When analyzing the current electronic component shortage, it’s easy to narrow the discussion based in terms of dollars and cents, profits lost versus profits gained, industry growth versus stagnation, etc. It’s an echo chamber of our own making, built based on the data and conclusions that most greatly impact our business. Industry experts are excited for the implementation of 5G, for example, yet remain concerned about how supplier capacity will be further strained when current component manufacturers and distributors are already struggling to meet OEM demand – especially in automotive and IoT markets.
What can get lost in these discussions, however, is that these nuanced discussions can sometimes lose sight of the very real impact these shortages have to what is universally considered the most important factor in any equation related to the manufacturer: the consumer.
Consumer demand is at the heart of any manufacturing decision related to an electronic product. A design change could leverage newer technology to reduce costs, improve ease-of-use, or generally improve quality of life. Effects will vary depending on the product and industry, but to be successful in a competitive marketplace, virtually every meaningful change must result in a net positive for the consumer. The introduction of a new smartphone may not necessarily result in reduced costs for example, but the combined benefits of improved efficiency, longer battery life, and faster connection speeds significantly outweigh the drawbacks. Even on a macro-level where OEMs are sourcing components such as MLCCs at previously unheard-of rates, consumers pay a vital part of the equation; after all, OEMs would have little desire to accept additional supply chain risk if it wasn’t what consumers demanded of them.
But just as both parties benefit when an OEM matches consumer demand as the result of supply chain disruption, they also feel the consequences of when such demand cannot be met as a result of component obsolescence, allocation, or other disruption related to the electronic component shortage. These effects go far beyond a consumer’s ability to purchase the camera, smartphone, or other electronic device they want. In certain markets, the inability of an OEM to adequately support their consumer base has very real consequences.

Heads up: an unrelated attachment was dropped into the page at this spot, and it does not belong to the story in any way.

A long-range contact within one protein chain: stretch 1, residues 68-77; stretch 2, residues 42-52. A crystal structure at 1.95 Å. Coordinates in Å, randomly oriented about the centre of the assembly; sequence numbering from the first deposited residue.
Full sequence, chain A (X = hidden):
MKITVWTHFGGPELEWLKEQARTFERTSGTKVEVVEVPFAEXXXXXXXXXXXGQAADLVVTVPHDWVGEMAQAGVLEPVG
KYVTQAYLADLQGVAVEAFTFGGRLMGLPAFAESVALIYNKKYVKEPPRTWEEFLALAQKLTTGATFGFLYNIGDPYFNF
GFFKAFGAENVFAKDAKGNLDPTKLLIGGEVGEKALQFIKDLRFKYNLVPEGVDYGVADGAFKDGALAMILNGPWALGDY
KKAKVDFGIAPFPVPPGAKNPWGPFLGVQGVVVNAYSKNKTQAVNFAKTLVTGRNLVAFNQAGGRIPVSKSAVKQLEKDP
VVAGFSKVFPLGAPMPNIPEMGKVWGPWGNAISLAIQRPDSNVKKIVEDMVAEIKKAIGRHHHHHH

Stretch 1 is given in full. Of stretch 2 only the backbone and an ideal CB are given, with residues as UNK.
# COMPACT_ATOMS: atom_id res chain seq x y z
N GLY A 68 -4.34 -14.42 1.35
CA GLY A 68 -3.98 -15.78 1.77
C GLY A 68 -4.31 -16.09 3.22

Arguably the most visible example of this can be found in the healthcare industry. Healthcare OEMs, already pressured by extended product lifecycles and long-term service agreements, do not have the luxury of being a primary market driver for the critical electronic components they require. If they cannot adhere to those agreements and match the needs of healthcare providers, then inevitably the quality of care they can offer their patients will decline.
When the trend of OEMs providing more self-care products for patients who desire greater control of their healthcare is factored into the equation, the consequences are even more dire. If an OEM commits to manufacturing handheld devices to measure insulin levels, for example, any inability to do so puts added strain on thousands of type 1 diabetes patients who depend on such products being widely available.
Implementing and maintaining a thorough inventory management strategy that includes protection from obsolescence and allocation should not be considered simply in terms of the OEM or supplier; it’s a choice that must be made for the benefit of the customers OEMs depend on. Businesses for centuries have relied upon the old adage “put the customer first” to lead their decision-making, and decisions related to mitigating supply chain disruption should not be any different.
Consumers are the lifeblood of our industry, regardless of where we fall upon the supply chain. If we remember that, and adhere to proven strategies that follow through on our shared desire to serve those whom we owe everything to, we will all be better for it.